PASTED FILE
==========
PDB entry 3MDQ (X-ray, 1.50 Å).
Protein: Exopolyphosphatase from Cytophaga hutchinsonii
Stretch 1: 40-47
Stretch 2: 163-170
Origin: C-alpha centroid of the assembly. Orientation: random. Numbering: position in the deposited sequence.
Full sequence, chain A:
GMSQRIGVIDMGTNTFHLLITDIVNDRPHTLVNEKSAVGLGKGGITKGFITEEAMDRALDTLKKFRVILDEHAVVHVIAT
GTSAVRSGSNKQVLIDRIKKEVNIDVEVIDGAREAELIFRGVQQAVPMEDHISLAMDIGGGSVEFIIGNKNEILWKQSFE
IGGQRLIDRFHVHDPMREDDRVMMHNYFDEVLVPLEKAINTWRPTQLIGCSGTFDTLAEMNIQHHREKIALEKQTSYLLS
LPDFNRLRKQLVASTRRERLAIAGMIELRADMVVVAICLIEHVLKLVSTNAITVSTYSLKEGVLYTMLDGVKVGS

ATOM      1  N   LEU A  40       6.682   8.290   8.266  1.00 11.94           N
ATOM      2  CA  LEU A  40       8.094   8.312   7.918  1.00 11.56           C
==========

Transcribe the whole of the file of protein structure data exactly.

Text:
PDB entry 3MDQ (X-ray, 1.50 Å).
Protein: Exopolyphosphatase from Cytophaga hutchinsonii
Stretch 1: 40-47
Stretch 2: 163-170
Origin: C-alpha centroid of the assembly. Orientation: random. Numbering: position in the deposited sequence.
Full sequence, chain A:
GMSQRIGVIDMGTNTFHLLITDIVNDRPHTLVNEKSAVGLGKGGITKGFITEEAMDRALDTLKKFRVILDEHAVVHVIAT
GTSAVRSGSNKQVLIDRIKKEVNIDVEVIDGAREAELIFRGVQQAVPMEDHISLAMDIGGGSVEFIIGNKNEILWKQSFE
IGGQRLIDRFHVHDPMREDDRVMMHNYFDEVLVPLEKAINTWRPTQLIGCSGTFDTLAEMNIQHHREKIALEKQTSYLLS
LPDFNRLRKQLVASTRRERLAIAGMIELRADMVVVAICLIEHVLKLVSTNAITVSTYSLKEGVLYTMLDGVKVGS

ATOM      1  N   LEU A  40       6.682   8.290   8.266  1.00 11.94           N
ATOM      2  CA  LEU A  40       8.094   8.312   7.918  1.00 11.56           C